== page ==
James Rando, co-creator of the groundbreaking musical “Hair”, has died at the age of 90.

James Rando, co-creator of the groundbreaking hippie musical Hair, who celebrated protest, pot and free love and paved the way for the sound of rock on Broadway, died. It was 90.

Rando died Tuesday night in New York of cardiorespiratory arrest, according to friend and journalist Merle Frimark.

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Hairwhich has a story and lyrics by Rado and Gerome Ragni and music by Galt MacDermot, was the first Broadway rock musical, the first Broadway show to feature full nudity and the first to feature a same-sex kiss.

Hair made other rock musicals like Jesus Christ Superstar and Rent. Like Hamiltonwas one of the few Broadway shows in recent decades to find his songs on the pop charts.

The so-called “American tribal love-rock musical” made its world premiere at the Public Theater in New York’s East Village in 1967 and moved to Broadway the following year, where the musical played more than 1,800 performances. Rando played Claude, a young man who was to be drafted and sent to war in Vietnam.

Clive Barnes, theater critic for The New York Times, called the show “the first Broadway musical in a while that has its authentic voice today despite the day before yesterday”. The New York Post said it had “unintentional charm”, contagious mood swings and “youthful fun” that “make it hard to resist”. Variety, however, called it “relaxed.”

He lost Tony in 1969 to one of the most traditional 1776 but won a Grammy Award. The 2009 revival won Tony’s Best Revival. The show revived on Broadway in 1977 and again in 2009. It was made into a film directed by Milos Forman in 1979 and starring Trit Williams and Beverly D’Angelo.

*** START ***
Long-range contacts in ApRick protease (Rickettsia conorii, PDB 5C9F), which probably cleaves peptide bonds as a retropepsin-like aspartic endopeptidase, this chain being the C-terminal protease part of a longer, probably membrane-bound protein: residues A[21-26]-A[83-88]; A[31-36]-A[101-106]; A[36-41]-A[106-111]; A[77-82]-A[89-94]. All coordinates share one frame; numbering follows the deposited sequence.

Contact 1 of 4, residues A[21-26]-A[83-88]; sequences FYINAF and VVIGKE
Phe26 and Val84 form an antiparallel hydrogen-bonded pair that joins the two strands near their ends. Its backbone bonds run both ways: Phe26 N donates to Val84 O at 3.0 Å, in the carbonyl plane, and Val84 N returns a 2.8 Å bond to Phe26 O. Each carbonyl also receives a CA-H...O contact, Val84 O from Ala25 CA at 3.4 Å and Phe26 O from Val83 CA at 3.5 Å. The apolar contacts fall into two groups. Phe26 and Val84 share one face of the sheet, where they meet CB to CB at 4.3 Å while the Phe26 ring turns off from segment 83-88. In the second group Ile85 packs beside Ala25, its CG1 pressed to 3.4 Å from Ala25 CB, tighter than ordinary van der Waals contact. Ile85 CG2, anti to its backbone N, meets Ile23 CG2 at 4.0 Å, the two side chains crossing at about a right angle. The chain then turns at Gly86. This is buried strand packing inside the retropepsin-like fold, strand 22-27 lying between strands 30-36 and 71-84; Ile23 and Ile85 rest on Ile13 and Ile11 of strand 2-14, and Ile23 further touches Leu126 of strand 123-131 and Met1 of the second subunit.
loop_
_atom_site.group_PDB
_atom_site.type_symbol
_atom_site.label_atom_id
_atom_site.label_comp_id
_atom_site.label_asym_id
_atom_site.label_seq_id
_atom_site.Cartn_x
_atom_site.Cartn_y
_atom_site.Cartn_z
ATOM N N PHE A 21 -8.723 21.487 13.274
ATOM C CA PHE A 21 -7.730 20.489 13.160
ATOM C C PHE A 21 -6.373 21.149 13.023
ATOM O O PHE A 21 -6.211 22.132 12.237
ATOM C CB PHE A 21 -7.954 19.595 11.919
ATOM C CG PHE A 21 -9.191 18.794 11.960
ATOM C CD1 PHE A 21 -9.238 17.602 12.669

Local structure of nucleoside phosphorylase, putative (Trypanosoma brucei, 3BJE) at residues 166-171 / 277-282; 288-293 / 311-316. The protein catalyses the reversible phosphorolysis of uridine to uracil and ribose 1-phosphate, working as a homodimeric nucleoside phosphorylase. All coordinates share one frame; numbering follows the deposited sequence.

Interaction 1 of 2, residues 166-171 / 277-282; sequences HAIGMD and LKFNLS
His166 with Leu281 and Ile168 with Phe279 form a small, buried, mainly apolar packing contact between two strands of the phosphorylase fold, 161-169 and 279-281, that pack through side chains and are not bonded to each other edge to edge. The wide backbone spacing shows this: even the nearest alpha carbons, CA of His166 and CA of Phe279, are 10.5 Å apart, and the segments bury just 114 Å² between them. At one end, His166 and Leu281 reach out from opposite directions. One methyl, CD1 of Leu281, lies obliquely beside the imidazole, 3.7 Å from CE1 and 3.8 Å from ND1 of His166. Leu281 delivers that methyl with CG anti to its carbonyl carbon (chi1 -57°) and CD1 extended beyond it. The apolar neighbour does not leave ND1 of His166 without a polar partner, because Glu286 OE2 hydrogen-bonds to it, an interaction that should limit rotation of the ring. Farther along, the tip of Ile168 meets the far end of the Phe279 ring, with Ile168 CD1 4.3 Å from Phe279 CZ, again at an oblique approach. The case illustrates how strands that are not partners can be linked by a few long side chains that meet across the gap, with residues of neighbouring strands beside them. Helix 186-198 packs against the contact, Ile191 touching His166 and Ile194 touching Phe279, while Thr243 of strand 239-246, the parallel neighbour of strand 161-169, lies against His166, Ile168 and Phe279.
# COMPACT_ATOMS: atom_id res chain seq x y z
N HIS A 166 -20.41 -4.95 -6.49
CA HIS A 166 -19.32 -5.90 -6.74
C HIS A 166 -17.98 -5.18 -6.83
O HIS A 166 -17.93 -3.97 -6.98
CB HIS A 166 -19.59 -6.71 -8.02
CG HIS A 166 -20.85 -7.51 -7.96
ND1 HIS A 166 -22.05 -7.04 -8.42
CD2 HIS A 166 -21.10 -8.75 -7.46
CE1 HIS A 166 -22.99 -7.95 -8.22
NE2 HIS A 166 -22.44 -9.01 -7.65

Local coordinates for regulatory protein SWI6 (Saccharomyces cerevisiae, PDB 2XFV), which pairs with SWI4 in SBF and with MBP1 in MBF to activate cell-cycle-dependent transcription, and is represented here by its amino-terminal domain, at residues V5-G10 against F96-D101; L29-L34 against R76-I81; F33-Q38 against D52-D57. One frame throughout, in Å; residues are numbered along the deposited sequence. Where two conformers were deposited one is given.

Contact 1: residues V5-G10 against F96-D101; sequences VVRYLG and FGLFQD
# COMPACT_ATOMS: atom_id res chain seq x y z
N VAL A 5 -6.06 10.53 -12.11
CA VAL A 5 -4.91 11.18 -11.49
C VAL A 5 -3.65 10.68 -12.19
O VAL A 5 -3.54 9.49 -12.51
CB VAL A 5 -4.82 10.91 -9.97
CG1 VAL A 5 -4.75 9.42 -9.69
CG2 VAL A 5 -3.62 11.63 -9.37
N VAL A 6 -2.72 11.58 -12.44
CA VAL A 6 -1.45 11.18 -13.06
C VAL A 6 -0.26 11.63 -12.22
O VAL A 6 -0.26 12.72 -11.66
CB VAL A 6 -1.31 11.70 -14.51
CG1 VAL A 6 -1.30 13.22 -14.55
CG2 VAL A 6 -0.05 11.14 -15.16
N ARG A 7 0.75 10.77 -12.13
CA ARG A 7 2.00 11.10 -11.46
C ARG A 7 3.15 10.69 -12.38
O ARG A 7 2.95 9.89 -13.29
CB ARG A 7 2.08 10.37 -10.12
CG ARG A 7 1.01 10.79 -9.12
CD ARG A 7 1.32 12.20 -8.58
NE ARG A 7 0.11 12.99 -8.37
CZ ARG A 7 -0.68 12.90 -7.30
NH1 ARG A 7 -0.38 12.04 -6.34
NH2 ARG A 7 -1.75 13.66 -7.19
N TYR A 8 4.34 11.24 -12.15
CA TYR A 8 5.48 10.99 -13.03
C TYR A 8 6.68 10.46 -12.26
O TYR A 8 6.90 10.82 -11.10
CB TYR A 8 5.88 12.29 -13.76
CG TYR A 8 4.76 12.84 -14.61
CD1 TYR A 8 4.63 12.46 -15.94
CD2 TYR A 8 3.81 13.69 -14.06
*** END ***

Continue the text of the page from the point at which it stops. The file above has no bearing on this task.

Hair created four of the top four singles on the American pop charts, including Fifth Dimension’s No. 1 hit “Aquarius / Let the Sunshine In”, which won the Grammy Award for Record and Best Pop Vocal Performance by a group in 1970. Others included Cowsills’s “Hair”, Oliver’s “Good Morning, Starshine” and Three Dog Night’s “Easy to Be Hard”. The cast album itself remained at No. 1 on the Billboard 200 for 13 weeks

Hair tells the story of Claude and Berger, best friends who find their freedom in the late 1960s. flower children, drugged hippies and angry tourists who do not approve of wild developments. In one song, Claude sings sadly, “Why I live, why I die, tell me where I’m going, tell me why.”

The show has seemed a bit unfocused in recent episodes, however;

“I would still like to Hair “It must be roughly what it was then,” Rando told the Associated Press in 1993.Hair it had a spiritual message and it has a mystical message that I hope will pass – there is more to life than the way it was invented for us, explained to us, taught to us. “

Their songs Hair have been used in all of the movies Forrest Gump, Minions and 40 year old Virgin in TV shows like Joy, So you think you can dance and My name is Earl. Billboard magazine ranks “Aquarius / Let the Sunshine In” at No. 66 of the top 100 songs of all time.